Japan Tsunami Debris Carries Invasive Species
A floating dock that washed ashore in Newport, Oregon, in June has been traced back to the 2011 Tohoku earthquake and tsunami, spurring concerns about invasive species.

Scientists at Oregon State University's (OSU) Hatfield Marine Science Center said the cement float contains about 13 pounds of organisms per square foot. They have gathered samples of barnacles, starfish, urchins, anemones, amphipods, worms, mussels, limpets, snails, solitary tunicates and algae. There are dozens of species overall.

John Chapman, an OSU marine invasive species specialist, said it was 'mind-boggling' how these organisms survived their trek across the Pacific Ocean. The low productivity of open-ocean waters should have starved at least some of the organisms, he said.

Jessica Miller, an OSU marine ecologist, said that the brown algae Undaria pinnatifida, or wakame, was present across most of the dock. The algae is native to the western Pacific Ocean in Asia and has invaded several regions, including southern California.

The Oregon Department of Fish and Wildlife and Oregon State Parks plan to scrape the dock and bag all the biological material to minimize potential spread of non-native species. There is no way of telling if any of the organisms have already disembarked in nearshore waters.

Invasive marine species are a problem on the West Coast, where they are usually introduced via ballast water from ships.

It is difficult to assess how much of a threat the organisms may present; future debris may carry more species. But this dock may be unique as it was debris submerged in Japan with a well-developed subtidal community, which may be rare, given the amount of debris that entered the ocean.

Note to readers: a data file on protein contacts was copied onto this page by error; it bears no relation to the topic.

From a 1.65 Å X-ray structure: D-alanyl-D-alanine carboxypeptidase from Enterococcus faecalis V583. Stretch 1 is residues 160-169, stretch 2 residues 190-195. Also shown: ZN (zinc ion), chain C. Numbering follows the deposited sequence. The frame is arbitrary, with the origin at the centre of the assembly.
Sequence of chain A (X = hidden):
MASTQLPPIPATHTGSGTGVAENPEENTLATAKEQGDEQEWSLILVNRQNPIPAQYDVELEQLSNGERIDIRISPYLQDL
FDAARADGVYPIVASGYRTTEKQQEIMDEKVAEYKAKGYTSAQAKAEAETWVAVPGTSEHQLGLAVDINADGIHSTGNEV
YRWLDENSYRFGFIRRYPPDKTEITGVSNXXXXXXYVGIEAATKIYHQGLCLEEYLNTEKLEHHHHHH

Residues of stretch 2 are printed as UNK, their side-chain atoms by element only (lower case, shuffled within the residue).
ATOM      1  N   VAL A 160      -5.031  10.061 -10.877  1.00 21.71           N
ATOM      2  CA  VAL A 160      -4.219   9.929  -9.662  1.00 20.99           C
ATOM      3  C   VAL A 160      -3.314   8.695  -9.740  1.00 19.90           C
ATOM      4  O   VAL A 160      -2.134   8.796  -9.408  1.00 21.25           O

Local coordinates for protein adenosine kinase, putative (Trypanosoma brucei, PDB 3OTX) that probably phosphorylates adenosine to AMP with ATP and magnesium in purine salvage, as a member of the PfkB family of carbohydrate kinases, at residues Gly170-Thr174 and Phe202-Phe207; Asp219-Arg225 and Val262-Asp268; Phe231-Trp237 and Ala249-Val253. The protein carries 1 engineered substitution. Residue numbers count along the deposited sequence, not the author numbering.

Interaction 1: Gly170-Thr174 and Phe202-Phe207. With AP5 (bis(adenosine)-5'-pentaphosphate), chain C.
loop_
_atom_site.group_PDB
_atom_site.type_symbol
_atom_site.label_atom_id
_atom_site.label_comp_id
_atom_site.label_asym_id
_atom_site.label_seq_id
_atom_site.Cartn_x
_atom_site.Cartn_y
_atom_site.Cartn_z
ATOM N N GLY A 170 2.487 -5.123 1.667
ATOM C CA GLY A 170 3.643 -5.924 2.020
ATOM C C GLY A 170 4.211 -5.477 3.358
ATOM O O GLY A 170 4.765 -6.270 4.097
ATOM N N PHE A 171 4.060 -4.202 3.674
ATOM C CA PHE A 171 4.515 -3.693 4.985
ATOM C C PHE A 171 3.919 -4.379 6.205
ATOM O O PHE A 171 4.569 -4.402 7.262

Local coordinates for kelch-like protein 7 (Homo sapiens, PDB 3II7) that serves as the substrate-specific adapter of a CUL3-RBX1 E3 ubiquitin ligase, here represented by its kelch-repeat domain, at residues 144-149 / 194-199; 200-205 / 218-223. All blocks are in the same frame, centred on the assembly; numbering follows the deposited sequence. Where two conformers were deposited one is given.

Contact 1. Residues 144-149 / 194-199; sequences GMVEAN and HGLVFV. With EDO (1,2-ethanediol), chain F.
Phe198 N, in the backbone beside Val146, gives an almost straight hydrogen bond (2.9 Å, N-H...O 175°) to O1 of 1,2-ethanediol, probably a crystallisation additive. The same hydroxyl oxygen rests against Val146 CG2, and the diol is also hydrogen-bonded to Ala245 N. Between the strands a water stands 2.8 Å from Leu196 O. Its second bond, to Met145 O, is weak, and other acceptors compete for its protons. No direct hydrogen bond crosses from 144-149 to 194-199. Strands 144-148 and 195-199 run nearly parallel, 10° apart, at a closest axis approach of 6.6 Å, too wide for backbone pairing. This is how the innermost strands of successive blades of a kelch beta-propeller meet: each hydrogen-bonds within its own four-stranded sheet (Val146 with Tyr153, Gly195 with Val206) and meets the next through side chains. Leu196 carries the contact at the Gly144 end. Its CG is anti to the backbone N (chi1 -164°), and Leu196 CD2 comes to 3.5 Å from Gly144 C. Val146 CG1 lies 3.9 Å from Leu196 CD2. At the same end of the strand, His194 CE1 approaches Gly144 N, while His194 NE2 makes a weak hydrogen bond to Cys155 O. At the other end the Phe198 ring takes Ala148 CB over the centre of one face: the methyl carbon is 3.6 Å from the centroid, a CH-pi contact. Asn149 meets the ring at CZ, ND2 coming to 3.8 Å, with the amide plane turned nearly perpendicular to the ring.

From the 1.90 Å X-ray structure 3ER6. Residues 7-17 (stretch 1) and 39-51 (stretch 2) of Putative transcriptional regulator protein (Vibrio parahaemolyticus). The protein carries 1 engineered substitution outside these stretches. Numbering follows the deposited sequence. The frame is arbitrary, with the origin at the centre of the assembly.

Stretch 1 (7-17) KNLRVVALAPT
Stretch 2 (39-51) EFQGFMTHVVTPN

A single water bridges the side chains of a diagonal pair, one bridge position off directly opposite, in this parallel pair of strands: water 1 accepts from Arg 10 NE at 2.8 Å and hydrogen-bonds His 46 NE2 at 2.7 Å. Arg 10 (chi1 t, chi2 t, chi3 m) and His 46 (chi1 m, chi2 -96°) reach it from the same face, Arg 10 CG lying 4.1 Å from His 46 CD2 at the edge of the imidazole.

BSEE Tests Industry's Oil Spill Response Plans
The Bureau of Safety and Environmental Enforcement (BSEE) conducted a tabletop exercise in May with the U.S. Coast Guard, EPA, the Fish and Wildlife Service, NOAA, the state of Alaska, the North Slope Borough and Shell Oil Co. (Houston, Texas) to simulate the response to a well blowout in the Chukchi Sea.

The exercise began on day two of a simulated response to a subsea blowout with a flow rate of 25,000 barrels per day. Participants completed an incident action plan, coordinated response efforts among agencies, developed response objectives and identified response assets.

Shell has requested approval to conduct exploratory drilling in the Arctic Ocean this summer. Earlier this year, BSEE approved Shell's oil spill response plans for the Beaufort and Chukchi Seas, but Shell must still seek and obtain approval from BSEE for well-specific drilling permits prior to commencing operations, and in-water testing and deployment of the capping stack and containment system must occur prior to drilling permit approval.

BSEE will conduct exercises and inspections throughout the year to test the industry's ability to meet the conditions of its oil spill response plans and effectively respond to a potential spill in the Arctic.